YANQING, China — Charlie Volker has spent most of his 24-year-old life seeking out competition wherever he can find it. He played half a dozen sports growing up, and two in college. He took up CrossFit afterward. But all along, at heart, he’d been “a football guy,” and so, at this time two years ago, he was an NFL hopeful.
He had a Princeton degree but no interest in a desk job.
He’d been an all-conference running back, and received an invite to an NFL rookie minicamp, and wanted one more shot.
It was a long shot. He understood that. But he chased it, and chased it, until the pandemic came along and effectively cancelled it, and “sh*t,” Volker thought.
So he gave up the chase, and decided to become an Olympian.
He is here in Beijing as a bobsledder. Eighteen months ago, he’d never been down a bobsled track. But he had linear speed and power, and a background that USA Bobsled and Skeleton has increasingly sought.
One of Volker’s teammates recently explained it to some counterparts from the Netherlands: “We’re former football and track athletes that were good, but not good enough to go pro, and we’re mad about it.”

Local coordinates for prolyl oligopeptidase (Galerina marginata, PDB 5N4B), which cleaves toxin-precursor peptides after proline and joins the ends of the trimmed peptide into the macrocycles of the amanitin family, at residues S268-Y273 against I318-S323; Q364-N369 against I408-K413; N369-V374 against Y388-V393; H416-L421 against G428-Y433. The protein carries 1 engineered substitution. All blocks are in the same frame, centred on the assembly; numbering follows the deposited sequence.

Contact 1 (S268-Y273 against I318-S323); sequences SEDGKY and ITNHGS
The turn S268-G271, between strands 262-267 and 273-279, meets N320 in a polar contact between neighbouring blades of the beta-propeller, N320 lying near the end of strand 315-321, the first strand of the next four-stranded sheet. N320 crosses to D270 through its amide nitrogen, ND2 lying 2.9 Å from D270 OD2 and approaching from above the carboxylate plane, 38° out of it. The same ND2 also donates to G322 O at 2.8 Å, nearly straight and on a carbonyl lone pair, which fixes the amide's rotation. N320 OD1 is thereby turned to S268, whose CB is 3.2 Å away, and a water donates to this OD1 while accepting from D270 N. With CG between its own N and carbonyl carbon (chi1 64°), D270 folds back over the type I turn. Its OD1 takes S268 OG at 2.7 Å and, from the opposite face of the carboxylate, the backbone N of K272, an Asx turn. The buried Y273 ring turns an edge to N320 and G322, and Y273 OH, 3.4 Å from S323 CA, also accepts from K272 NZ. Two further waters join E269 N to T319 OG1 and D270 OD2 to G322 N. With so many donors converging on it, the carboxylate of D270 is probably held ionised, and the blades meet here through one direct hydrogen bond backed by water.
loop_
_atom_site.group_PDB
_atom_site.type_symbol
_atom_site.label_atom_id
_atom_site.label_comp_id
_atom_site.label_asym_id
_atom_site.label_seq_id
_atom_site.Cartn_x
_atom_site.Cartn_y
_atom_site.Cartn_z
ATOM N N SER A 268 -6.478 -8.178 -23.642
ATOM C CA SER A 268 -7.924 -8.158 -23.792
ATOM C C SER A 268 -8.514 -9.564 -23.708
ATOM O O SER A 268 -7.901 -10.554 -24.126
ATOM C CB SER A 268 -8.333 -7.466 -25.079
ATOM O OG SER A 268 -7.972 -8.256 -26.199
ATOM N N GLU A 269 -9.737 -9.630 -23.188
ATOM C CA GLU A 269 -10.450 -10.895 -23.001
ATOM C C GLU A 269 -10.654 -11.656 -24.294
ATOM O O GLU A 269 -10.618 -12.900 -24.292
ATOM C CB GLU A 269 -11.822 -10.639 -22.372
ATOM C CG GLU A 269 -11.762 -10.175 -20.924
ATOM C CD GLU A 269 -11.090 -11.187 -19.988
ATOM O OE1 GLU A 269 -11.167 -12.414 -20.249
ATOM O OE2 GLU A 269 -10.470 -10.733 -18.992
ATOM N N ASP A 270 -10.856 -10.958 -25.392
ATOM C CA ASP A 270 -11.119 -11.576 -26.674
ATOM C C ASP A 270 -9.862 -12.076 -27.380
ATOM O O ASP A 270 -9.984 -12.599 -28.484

“And I fit into that category,” Volker says. “That perfectly describes me.”
Charlie Volker played football for three seasons at Princeton, but when his NFL dreams didn’t pan out, he shifted his focus to bobsled. (Photo by M. Anthony Nesmith/Icon Sportswire via Getty Images)
Finding ‘talent transfer’
For years, U.S. bobsled officials have invested in a concept they call “talent transfer.” It’s a belief, as U.S. Olympic and Paralympic committee high performance director Scott Riewald says, “that there’s so much untapped talent here in the United States, athletes who have tremendous physical skills, and developed attributes, physiologically, mental, physically, that could…